Request for service animal accommodation
If you need to live with your service animal because of your disability, please make a reasonable accommodation request in writing to the property manager. A copy of a sample reasonable accommodation letter is attached for your reference.
Verification of your disability and need for a service animal
Please provide written verification that you have a disability and that the accommodation of a service animal is necessary to give you an equal opportunity to use and enjoy your housing. This verification must be in the form of a signed and dated letter (within the last 12 months), on letterhead, from your doctor or other medical professional, or other qualified third party, who in their professional capacity, has knowledge about your disability as defined by fair housing laws and your need for a reasonable accommodation. You do not have to provide details about your disability or about the specific tasks the service animal performs.
How fair housing laws define a person with disabilities
Under fair housing laws, a person is considered to be disabled if she/he has a sensory, mental or physical condition that substantially limits one or more major life activities (such as walking, seeing, hearing, working, etc). The state law definition includes disabilities that are temporary or permanent, common or uncommon, mitigated or unmitigated. Some people have a disability-related need for service animals to assist them with the functional limitations caused by their disabilities.
How fair housing laws define a service animal
Fair Housing Act (FHA) and Section 504 of the Rehabilitation Act (504) – These laws do not specifically define “assistance animals”; however, they require the provision of “reasonable accommodations” for people with disabilities, which include assistance animals. For the purposes of compliance with the FHA and 504, HUD has defined assistance animals as animals that serve as a reasonable accommodation for people with disabilities by assisting those individuals in some identifiable way by making it possible for them to make more effective use of their housing. Such animals are often referred to as service animals, assistive animals, support animals, or therapeutic animals, and may include any animal that actually performs tasks or a service for the benefit of an individual with a disability, including, but not limited to, guiding individuals with impaired vision, alerting individuals with hearing impairments to sounds, pulling a wheelchair, fetching items or providing emotional support to people with mental disabilities.”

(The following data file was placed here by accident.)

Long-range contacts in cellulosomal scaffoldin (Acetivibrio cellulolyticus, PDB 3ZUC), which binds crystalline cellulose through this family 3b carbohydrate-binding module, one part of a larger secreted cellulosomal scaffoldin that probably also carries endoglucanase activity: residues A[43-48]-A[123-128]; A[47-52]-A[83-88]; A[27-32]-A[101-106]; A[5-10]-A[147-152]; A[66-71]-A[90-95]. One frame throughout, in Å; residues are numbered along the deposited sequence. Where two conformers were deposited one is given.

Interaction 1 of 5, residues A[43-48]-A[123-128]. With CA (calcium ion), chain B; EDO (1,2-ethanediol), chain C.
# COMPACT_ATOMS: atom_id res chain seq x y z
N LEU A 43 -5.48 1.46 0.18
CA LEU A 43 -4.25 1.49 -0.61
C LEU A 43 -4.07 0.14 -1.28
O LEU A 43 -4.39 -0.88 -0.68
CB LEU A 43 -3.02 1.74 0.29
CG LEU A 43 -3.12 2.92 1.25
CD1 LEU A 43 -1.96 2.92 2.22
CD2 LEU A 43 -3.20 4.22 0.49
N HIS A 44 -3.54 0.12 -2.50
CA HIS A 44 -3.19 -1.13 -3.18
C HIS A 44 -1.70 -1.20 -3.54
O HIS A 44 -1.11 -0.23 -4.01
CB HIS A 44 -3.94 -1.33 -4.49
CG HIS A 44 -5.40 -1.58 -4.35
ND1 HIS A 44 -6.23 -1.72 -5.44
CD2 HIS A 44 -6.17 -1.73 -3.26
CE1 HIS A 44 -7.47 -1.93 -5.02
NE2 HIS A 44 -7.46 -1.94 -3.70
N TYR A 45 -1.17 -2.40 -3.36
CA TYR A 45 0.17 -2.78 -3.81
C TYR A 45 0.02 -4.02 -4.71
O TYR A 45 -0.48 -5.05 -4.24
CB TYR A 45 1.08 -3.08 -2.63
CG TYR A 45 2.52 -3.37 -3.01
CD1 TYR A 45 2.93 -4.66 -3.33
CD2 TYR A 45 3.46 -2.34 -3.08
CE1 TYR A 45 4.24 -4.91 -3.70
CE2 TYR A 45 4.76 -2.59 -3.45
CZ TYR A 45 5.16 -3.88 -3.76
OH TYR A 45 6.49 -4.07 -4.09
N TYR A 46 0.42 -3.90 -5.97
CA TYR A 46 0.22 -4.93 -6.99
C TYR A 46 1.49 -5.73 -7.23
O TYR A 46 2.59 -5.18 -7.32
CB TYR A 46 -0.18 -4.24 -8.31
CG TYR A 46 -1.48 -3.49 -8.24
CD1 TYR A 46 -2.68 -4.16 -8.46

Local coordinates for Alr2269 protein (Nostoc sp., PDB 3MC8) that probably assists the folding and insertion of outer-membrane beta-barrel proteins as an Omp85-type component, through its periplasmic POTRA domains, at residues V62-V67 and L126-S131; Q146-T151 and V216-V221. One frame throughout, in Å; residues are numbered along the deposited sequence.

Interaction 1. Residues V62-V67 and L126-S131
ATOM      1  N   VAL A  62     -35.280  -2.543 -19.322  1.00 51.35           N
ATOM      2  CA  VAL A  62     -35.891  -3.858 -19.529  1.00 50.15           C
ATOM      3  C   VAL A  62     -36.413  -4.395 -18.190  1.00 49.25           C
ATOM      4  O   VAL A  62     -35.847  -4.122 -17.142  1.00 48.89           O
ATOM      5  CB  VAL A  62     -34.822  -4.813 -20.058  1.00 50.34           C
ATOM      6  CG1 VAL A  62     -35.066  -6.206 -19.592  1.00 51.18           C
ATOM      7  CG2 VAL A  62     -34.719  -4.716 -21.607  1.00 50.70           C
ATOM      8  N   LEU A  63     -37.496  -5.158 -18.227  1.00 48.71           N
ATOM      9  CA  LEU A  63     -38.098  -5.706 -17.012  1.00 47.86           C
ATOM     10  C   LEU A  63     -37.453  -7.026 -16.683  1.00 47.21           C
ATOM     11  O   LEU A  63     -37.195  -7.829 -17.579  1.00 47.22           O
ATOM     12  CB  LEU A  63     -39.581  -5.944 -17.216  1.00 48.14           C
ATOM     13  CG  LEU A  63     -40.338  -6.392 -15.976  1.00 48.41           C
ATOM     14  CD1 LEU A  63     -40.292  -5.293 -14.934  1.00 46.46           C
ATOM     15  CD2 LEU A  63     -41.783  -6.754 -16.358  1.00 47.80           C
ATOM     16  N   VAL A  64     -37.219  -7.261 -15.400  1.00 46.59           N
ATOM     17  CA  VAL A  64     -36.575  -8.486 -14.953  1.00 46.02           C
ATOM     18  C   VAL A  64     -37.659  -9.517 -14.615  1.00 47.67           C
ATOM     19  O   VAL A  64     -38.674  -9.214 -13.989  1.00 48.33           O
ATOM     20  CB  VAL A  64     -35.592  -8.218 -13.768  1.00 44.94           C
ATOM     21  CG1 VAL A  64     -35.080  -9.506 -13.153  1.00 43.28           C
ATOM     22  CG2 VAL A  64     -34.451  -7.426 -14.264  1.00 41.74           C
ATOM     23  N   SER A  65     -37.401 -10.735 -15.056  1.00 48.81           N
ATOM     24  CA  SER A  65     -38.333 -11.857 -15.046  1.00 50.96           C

Report any problems with this process
If you believe rental staff is not handling your request for a service animal properly, contact Michele Christensen, Operations Manager, at 360-657-5300.
Your responsibility for animal care and supervision
You are responsible for the care of your service animal. You must supervise your animal and maintain full control of it at all times. This means that while your animal is in common areas, it’s on a leash, harnessed, in a carrier, or otherwise in your direct control. When in the presence of others, the animal is expected to be well behaved (not jumping on or nipping at people, not snarling or barking, etc.).
You are responsible for the proper disposal of animal waste
Carry equipment to clean up your service animal’s feces whenever the animal is in the common areas.
Properly dispose of animal waste and/or litter.
If you need assistance with cleanup, arrange for such help through family, friends or advocates